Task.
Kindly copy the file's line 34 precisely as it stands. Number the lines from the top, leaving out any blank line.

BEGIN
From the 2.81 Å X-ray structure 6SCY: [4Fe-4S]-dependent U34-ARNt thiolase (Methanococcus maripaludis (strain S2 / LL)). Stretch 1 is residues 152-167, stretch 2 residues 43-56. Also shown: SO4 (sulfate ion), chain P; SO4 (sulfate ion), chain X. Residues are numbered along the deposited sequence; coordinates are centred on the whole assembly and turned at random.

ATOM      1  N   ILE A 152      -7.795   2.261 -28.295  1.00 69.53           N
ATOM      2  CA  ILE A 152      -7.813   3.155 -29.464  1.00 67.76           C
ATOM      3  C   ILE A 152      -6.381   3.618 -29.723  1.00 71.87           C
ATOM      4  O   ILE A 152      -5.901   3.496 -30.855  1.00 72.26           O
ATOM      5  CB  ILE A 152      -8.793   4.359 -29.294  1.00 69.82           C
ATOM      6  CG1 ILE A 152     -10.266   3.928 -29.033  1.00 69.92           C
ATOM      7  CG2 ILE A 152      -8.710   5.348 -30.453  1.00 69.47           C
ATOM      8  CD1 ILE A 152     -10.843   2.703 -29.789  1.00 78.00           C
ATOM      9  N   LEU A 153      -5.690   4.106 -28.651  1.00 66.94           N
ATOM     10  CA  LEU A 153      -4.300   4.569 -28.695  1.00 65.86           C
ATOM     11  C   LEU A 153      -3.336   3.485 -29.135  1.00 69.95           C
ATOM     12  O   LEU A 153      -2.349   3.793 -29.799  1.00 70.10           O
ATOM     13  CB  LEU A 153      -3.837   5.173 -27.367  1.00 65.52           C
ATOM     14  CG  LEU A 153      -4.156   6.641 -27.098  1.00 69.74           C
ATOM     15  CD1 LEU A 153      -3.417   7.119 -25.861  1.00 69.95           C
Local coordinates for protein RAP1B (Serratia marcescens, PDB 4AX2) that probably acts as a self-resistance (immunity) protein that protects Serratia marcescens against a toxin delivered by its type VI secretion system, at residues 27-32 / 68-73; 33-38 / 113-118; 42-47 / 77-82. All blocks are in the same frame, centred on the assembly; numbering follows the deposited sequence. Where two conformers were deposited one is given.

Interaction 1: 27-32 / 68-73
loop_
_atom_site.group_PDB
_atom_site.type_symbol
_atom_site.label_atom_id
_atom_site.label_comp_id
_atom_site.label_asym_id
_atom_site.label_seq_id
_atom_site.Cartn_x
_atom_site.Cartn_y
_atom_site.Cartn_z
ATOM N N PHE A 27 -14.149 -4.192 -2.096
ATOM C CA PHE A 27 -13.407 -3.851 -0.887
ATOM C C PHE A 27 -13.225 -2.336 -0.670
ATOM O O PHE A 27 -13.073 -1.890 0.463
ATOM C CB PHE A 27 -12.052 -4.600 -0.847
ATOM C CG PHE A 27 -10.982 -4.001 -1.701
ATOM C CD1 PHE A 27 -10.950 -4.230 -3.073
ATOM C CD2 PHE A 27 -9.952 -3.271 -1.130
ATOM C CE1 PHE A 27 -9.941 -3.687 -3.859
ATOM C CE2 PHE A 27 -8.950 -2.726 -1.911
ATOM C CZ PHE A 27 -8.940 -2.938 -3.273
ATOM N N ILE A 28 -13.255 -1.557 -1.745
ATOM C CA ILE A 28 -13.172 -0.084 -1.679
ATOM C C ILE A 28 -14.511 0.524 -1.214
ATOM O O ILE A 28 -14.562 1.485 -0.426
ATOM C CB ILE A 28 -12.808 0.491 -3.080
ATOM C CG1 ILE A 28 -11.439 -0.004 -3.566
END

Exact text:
ATOM C CG PHE A 27 -10.982 -4.001 -1.701